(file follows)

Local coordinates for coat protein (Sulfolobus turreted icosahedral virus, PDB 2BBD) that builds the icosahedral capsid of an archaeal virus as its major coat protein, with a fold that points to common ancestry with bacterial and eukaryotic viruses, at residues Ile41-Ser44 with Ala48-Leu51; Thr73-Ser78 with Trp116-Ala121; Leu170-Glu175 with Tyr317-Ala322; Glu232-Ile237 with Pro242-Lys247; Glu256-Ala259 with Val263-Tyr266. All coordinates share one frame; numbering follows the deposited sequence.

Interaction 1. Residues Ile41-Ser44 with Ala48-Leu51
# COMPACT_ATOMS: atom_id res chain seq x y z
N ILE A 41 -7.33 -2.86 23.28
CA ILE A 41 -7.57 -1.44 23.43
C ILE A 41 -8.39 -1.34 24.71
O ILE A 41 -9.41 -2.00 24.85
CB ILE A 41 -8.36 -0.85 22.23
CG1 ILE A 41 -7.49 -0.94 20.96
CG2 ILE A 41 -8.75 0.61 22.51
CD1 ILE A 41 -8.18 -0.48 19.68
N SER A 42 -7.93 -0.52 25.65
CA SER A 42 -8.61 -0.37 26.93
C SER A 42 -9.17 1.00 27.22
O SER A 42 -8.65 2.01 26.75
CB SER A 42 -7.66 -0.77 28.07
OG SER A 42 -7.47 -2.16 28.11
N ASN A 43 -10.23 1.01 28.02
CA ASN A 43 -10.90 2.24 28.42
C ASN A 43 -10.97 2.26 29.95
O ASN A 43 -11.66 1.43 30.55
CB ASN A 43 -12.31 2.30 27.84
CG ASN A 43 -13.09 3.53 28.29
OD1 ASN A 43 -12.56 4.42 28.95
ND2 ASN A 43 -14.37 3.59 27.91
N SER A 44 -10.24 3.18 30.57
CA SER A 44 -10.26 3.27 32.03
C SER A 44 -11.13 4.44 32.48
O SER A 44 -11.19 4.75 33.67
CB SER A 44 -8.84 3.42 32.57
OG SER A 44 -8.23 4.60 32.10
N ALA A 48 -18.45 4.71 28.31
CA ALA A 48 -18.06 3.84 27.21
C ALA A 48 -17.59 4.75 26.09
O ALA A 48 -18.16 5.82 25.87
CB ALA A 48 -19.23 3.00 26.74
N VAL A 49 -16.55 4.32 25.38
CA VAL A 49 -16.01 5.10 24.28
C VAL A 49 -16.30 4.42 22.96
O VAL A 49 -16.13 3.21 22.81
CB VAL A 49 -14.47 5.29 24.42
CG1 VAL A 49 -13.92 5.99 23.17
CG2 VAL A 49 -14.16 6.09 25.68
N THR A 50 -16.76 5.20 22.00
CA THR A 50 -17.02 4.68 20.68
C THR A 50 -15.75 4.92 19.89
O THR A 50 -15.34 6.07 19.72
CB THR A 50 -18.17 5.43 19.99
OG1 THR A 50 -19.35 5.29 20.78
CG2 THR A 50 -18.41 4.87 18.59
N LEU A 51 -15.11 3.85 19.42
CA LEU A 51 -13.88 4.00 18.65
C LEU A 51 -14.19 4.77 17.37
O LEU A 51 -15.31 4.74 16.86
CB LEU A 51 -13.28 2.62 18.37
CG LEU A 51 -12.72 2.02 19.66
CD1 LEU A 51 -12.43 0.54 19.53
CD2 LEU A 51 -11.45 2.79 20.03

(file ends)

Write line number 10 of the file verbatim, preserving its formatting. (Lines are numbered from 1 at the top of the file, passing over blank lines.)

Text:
CG2 ILE A 41 -8.75 0.61 22.51